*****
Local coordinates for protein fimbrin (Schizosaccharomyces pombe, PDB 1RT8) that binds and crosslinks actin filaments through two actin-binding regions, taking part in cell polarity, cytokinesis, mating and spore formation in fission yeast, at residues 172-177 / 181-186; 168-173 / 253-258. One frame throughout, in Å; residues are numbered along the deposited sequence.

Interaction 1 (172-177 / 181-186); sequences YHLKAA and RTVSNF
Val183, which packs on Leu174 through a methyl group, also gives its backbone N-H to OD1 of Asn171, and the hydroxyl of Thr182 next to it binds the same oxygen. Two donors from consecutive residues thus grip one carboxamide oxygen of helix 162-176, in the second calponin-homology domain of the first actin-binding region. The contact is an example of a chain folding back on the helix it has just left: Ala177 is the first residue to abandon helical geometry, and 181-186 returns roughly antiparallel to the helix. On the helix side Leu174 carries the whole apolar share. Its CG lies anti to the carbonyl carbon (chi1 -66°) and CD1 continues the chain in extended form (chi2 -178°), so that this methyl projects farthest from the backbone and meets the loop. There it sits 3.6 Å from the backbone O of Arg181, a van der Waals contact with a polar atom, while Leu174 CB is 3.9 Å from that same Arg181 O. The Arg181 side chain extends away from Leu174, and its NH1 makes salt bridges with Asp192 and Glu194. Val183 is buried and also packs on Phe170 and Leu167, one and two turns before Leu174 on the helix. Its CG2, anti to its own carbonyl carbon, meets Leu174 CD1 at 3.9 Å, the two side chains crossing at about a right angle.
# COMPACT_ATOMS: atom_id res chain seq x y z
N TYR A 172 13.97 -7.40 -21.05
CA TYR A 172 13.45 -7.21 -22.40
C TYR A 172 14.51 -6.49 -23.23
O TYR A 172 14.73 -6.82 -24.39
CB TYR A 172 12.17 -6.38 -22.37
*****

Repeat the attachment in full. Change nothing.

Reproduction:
Local coordinates for protein fimbrin (Schizosaccharomyces pombe, PDB 1RT8) that binds and crosslinks actin filaments through two actin-binding regions, taking part in cell polarity, cytokinesis, mating and spore formation in fission yeast, at residues 172-177 / 181-186; 168-173 / 253-258. One frame throughout, in Å; residues are numbered along the deposited sequence.

Interaction 1 (172-177 / 181-186); sequences YHLKAA and RTVSNF
Val183, which packs on Leu174 through a methyl group, also gives its backbone N-H to OD1 of Asn171, and the hydroxyl of Thr182 next to it binds the same oxygen. Two donors from consecutive residues thus grip one carboxamide oxygen of helix 162-176, in the second calponin-homology domain of the first actin-binding region. The contact is an example of a chain folding back on the helix it has just left: Ala177 is the first residue to abandon helical geometry, and 181-186 returns roughly antiparallel to the helix. On the helix side Leu174 carries the whole apolar share. Its CG lies anti to the carbonyl carbon (chi1 -66°) and CD1 continues the chain in extended form (chi2 -178°), so that this methyl projects farthest from the backbone and meets the loop. There it sits 3.6 Å from the backbone O of Arg181, a van der Waals contact with a polar atom, while Leu174 CB is 3.9 Å from that same Arg181 O. The Arg181 side chain extends away from Leu174, and its NH1 makes salt bridges with Asp192 and Glu194. Val183 is buried and also packs on Phe170 and Leu167, one and two turns before Leu174 on the helix. Its CG2, anti to its own carbonyl carbon, meets Leu174 CD1 at 3.9 Å, the two side chains crossing at about a right angle.
# COMPACT_ATOMS: atom_id res chain seq x y z
N TYR A 172 13.97 -7.40 -21.05
CA TYR A 172 13.45 -7.21 -22.40
C TYR A 172 14.51 -6.49 -23.23
O TYR A 172 14.73 -6.82 -24.39
CB TYR A 172 12.17 -6.38 -22.37